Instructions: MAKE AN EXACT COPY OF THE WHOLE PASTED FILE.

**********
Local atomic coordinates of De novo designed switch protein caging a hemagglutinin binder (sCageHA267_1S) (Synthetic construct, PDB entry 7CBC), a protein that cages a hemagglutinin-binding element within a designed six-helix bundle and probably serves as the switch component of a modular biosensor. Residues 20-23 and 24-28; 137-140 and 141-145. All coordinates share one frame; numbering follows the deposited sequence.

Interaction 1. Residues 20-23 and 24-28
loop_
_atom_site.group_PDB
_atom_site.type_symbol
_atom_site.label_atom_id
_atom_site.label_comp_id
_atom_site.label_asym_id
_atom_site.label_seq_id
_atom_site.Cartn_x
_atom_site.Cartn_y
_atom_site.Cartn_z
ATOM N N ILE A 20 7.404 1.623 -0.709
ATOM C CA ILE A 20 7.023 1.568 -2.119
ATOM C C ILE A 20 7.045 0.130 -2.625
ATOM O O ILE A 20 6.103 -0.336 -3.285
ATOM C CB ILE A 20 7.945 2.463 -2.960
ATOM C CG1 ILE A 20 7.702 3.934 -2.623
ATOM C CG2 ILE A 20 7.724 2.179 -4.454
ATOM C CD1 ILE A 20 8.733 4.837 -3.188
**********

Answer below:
Local atomic coordinates of De novo designed switch protein caging a hemagglutinin binder (sCageHA267_1S) (Synthetic construct, PDB entry 7CBC), a protein that cages a hemagglutinin-binding element within a designed six-helix bundle and probably serves as the switch component of a modular biosensor. Residues 20-23 and 24-28; 137-140 and 141-145. All coordinates share one frame; numbering follows the deposited sequence.

Interaction 1. Residues 20-23 and 24-28
loop_
_atom_site.group_PDB
_atom_site.type_symbol
_atom_site.label_atom_id
_atom_site.label_comp_id
_atom_site.label_asym_id
_atom_site.label_seq_id
_atom_site.Cartn_x
_atom_site.Cartn_y
_atom_site.Cartn_z
ATOM N N ILE A 20 7.404 1.623 -0.709
ATOM C CA ILE A 20 7.023 1.568 -2.119
ATOM C C ILE A 20 7.045 0.130 -2.625
ATOM O O ILE A 20 6.103 -0.336 -3.285
ATOM C CB ILE A 20 7.945 2.463 -2.960
ATOM C CG1 ILE A 20 7.702 3.934 -2.623
ATOM C CG2 ILE A 20 7.724 2.179 -4.454
ATOM C CD1 ILE A 20 8.733 4.837 -3.188